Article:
Chapter 2 is the new project from NeilPryde Bikes’ founder Mike Pryde. The New Zealand-based designer has kept busy since leaving the NeilPryde brand.
The details of the Tere highlight current design trends, the move towards a more compact silhouette, and the radically dropped seatstays remind us of BMC’s design direction with the Roadmachine and Teammachine, along with Giant’s latest TCR, and of course Specialized’s all-new Tarmac.
The Tere’s seatpost with its D-section design is very on-trend too. The tube sections are all based around Kamm tail shaping, which we first saw pioneered by Trek. A Kamm tail shape ‘cheats’ the air into believing that a full teardrop shape is present, making it better at cutting through and conditioning the air than a standard round tube.
The frame is built using Toray carbon, the same stuff used by Pinarello, so this is no budget build. My 56cm/L test bike has 73.5-degree head and 73-degree seat angles, with a lowish stack of 580mm and reach of 387mm. Claimed weight is 950g for a fully painted frame (M), so the Tere is very light, but not at the cutting edge of low weight.
My test bike weighs an impressive 6.8kg, and comes with some pretty high-end finishing kit. SRAM’s eTap provides the drivetrain and it rolls on Zipp’s 404 NSW clincher wheelset shod with Continental’s GP4000 S II tyres. Steering duties are handled by Chapter 2’s own design carbon aero wingbar and clean-looking aluminium stem. The seatpost is D-shaped for aero benefits.
The Tere is an impressively rapid ride, with its aggressive ride position and those deep and fast Zipp 404 NSWs adding plenty of speed. It’s also infused with a sharpness, which makes it a fantastic bike for quick direction changes and nimble manoeuvrability. The frame feels robustly rigid when really hammering out-of-the saddle sprints, all with the superb confidence that Continental’s GP 4000 S IIs are some of the most dependable tyres around.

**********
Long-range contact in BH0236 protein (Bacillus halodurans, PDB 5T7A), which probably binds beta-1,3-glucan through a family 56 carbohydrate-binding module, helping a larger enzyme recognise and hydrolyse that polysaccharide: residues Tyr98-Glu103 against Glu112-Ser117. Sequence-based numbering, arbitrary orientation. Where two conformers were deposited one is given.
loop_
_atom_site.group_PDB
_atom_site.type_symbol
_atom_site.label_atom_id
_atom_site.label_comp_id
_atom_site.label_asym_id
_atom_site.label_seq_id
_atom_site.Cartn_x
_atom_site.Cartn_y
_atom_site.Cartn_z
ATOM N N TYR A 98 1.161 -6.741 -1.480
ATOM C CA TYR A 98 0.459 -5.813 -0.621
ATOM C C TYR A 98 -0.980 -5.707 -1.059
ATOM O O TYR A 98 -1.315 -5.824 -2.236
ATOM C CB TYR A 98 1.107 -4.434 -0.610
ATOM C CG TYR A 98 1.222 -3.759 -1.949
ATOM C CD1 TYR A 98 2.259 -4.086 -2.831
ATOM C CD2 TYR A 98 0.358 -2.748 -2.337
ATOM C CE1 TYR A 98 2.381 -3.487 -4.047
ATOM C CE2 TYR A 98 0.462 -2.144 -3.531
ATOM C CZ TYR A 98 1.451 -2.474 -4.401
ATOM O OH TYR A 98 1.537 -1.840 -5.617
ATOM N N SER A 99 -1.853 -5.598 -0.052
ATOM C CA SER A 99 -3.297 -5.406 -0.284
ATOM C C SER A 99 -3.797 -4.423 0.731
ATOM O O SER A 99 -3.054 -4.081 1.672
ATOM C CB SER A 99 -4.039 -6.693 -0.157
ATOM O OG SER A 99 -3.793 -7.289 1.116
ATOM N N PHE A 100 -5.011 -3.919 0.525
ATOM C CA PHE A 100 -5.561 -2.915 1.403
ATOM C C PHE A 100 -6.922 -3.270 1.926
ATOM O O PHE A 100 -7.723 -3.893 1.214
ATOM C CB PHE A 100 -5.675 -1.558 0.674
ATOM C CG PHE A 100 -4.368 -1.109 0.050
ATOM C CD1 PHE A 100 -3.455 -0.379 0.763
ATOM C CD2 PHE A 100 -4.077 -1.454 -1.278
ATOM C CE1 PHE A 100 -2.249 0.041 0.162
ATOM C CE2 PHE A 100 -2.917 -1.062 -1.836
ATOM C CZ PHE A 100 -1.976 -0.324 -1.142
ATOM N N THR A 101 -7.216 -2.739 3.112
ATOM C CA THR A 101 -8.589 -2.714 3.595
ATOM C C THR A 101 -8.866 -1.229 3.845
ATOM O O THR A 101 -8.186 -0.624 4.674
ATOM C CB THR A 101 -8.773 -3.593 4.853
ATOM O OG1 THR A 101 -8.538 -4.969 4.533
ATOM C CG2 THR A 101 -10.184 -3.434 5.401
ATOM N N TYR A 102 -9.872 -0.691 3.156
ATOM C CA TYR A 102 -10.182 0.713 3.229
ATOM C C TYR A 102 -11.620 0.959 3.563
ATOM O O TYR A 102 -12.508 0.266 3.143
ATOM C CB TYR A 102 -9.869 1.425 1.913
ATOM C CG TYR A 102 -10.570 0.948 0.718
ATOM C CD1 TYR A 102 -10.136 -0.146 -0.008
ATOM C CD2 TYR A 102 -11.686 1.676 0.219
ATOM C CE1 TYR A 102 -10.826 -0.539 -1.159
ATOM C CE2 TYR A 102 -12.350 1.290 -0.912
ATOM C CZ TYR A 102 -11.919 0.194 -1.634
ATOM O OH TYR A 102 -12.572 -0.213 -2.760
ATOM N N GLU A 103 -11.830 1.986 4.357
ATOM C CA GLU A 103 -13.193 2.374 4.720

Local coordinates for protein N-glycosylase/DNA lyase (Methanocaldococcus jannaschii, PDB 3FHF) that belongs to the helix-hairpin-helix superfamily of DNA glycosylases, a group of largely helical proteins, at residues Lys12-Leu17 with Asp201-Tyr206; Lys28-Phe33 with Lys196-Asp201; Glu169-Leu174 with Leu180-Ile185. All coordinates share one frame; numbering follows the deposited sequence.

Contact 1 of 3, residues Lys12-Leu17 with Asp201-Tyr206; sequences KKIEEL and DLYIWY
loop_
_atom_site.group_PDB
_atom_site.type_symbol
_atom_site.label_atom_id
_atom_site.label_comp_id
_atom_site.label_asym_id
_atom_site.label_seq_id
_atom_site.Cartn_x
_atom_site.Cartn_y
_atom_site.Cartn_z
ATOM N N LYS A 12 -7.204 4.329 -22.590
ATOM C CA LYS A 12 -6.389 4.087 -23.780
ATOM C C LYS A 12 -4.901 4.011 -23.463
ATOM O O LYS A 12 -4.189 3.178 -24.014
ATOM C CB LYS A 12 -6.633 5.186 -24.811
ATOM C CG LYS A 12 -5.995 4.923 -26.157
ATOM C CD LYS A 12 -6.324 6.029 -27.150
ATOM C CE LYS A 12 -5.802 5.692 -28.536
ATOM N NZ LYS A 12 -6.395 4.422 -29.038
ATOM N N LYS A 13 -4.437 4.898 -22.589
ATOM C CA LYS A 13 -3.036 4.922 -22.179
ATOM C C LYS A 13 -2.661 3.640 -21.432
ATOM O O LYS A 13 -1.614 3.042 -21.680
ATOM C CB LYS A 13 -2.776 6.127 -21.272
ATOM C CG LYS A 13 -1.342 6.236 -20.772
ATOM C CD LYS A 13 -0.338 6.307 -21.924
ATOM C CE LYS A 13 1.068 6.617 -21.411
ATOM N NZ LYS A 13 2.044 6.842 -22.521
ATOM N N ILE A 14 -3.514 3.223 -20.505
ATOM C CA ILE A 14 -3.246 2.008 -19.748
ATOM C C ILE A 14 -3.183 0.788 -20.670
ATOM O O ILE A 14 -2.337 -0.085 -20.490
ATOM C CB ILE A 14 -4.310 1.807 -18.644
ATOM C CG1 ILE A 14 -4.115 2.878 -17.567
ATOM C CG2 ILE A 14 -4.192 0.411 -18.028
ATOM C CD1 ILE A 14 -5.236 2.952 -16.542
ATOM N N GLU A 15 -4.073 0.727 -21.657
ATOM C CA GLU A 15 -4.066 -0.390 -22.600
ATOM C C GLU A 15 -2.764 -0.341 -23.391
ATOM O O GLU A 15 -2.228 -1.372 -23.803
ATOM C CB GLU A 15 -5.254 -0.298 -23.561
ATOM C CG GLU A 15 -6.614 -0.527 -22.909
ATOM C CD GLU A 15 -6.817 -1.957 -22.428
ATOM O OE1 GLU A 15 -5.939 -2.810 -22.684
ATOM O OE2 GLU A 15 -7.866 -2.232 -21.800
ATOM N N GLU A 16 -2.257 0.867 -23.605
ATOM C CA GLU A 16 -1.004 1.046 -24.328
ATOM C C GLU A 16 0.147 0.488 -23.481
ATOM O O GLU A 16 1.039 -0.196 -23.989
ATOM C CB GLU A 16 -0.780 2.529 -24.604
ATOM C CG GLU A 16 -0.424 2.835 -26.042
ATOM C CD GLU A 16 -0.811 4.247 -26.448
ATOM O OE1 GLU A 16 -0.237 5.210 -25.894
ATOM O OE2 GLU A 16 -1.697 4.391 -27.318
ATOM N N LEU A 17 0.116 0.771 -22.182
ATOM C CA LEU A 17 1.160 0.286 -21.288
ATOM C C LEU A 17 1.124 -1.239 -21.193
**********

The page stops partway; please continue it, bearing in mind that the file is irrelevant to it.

The solidity of the chassis and the sub-7kg weight make the Tere a formidable climbing companion, even if the tight 11-25 cassette wouldn’t be our first choice for long days with lots of ups. There’s no doubt the matching of a 52/36 with the close gaps of the cassette make it a brilliant bike for building your speed on rolling terrain.
The carbon wingbar is well shaped and the flattened tops are nicely ovalised and not too oversized, making for a nice handhold on longer, draggy climbs. The build Chapter 2 provided is a wishlist of a superbike spec: the 404 NSWs offer just about the best braking carbon rims can offer, and SRAM’s latest Red brakes are designed around wider rims (like the 404s) so prove a perfect complement to the wheels.
SRAM’s eTap is a brilliant addition, with the simplicity of the two button shifts — right for harder, left for easier, while both together shifts the front — and the clean look without any cables.
Chapter 2 will be offering the Tere as a frameset for £1649 (including frame, fork, headset, seatpost and stem) so it’s up to you to decide on the build with your dealer. If you can stretch to a super build like this you won’t be disappointed, although the frame would still impress in a more modest setup.
Chapter 2 Tere specifications
- Weight: 6.8kg (56cm)
- Frame: Carbon
- Fork: Carbon
- Gears: SRAM Red eTap 52/36, 11-25
- Wheels: Zipp 404 NSW
- Tyres: 25mm Continental GP4000 S II
- Brakes: SRAM Red
- Handlebar: Carbon wingbar
- Stem: Chapter 2
- Seatpost: D-profile carbon
- Saddle: Fizik Arione